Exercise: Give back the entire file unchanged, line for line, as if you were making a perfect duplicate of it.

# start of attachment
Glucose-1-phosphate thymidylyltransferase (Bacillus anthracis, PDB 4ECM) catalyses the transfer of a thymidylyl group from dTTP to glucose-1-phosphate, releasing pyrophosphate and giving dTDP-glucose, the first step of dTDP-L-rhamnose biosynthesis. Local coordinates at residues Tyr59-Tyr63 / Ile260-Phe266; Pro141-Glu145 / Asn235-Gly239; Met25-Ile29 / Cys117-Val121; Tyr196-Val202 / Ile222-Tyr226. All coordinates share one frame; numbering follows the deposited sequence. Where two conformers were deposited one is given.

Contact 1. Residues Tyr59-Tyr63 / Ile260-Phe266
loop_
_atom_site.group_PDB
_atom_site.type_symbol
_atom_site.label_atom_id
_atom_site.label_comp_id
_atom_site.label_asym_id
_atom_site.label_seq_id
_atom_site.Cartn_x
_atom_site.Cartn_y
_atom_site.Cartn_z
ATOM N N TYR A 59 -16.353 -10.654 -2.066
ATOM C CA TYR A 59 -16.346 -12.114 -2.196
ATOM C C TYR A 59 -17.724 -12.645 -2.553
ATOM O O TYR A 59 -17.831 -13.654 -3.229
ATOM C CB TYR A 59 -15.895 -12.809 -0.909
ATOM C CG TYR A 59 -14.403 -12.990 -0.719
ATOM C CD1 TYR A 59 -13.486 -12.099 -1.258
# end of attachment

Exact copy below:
Glucose-1-phosphate thymidylyltransferase (Bacillus anthracis, PDB 4ECM) catalyses the transfer of a thymidylyl group from dTTP to glucose-1-phosphate, releasing pyrophosphate and giving dTDP-glucose, the first step of dTDP-L-rhamnose biosynthesis. Local coordinates at residues Tyr59-Tyr63 / Ile260-Phe266; Pro141-Glu145 / Asn235-Gly239; Met25-Ile29 / Cys117-Val121; Tyr196-Val202 / Ile222-Tyr226. All coordinates share one frame; numbering follows the deposited sequence. Where two conformers were deposited one is given.

Contact 1. Residues Tyr59-Tyr63 / Ile260-Phe266
loop_
_atom_site.group_PDB
_atom_site.type_symbol
_atom_site.label_atom_id
_atom_site.label_comp_id
_atom_site.label_asym_id
_atom_site.label_seq_id
_atom_site.Cartn_x
_atom_site.Cartn_y
_atom_site.Cartn_z
ATOM N N TYR A 59 -16.353 -10.654 -2.066
ATOM C CA TYR A 59 -16.346 -12.114 -2.196
ATOM C C TYR A 59 -17.724 -12.645 -2.553
ATOM O O TYR A 59 -17.831 -13.654 -3.229
ATOM C CB TYR A 59 -15.895 -12.809 -0.909
ATOM C CG TYR A 59 -14.403 -12.990 -0.719
ATOM C CD1 TYR A 59 -13.486 -12.099 -1.258